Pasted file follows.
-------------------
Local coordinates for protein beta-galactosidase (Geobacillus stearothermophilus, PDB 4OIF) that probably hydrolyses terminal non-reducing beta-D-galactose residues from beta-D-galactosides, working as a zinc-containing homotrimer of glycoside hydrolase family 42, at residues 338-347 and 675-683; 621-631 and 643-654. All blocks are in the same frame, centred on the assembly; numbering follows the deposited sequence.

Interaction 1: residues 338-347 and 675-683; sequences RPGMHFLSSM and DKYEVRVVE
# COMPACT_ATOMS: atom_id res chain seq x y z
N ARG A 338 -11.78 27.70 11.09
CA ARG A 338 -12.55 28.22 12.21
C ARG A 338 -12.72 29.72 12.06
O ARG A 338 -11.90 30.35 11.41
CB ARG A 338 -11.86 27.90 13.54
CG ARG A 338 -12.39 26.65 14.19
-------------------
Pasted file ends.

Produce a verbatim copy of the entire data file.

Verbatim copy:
Local coordinates for protein beta-galactosidase (Geobacillus stearothermophilus, PDB 4OIF) that probably hydrolyses terminal non-reducing beta-D-galactose residues from beta-D-galactosides, working as a zinc-containing homotrimer of glycoside hydrolase family 42, at residues 338-347 and 675-683; 621-631 and 643-654. All blocks are in the same frame, centred on the assembly; numbering follows the deposited sequence.

Interaction 1: residues 338-347 and 675-683; sequences RPGMHFLSSM and DKYEVRVVE
# COMPACT_ATOMS: atom_id res chain seq x y z
N ARG A 338 -11.78 27.70 11.09
CA ARG A 338 -12.55 28.22 12.21
C ARG A 338 -12.72 29.72 12.06
O ARG A 338 -11.90 30.35 11.41
CB ARG A 338 -11.86 27.90 13.54
CG ARG A 338 -12.39 26.65 14.19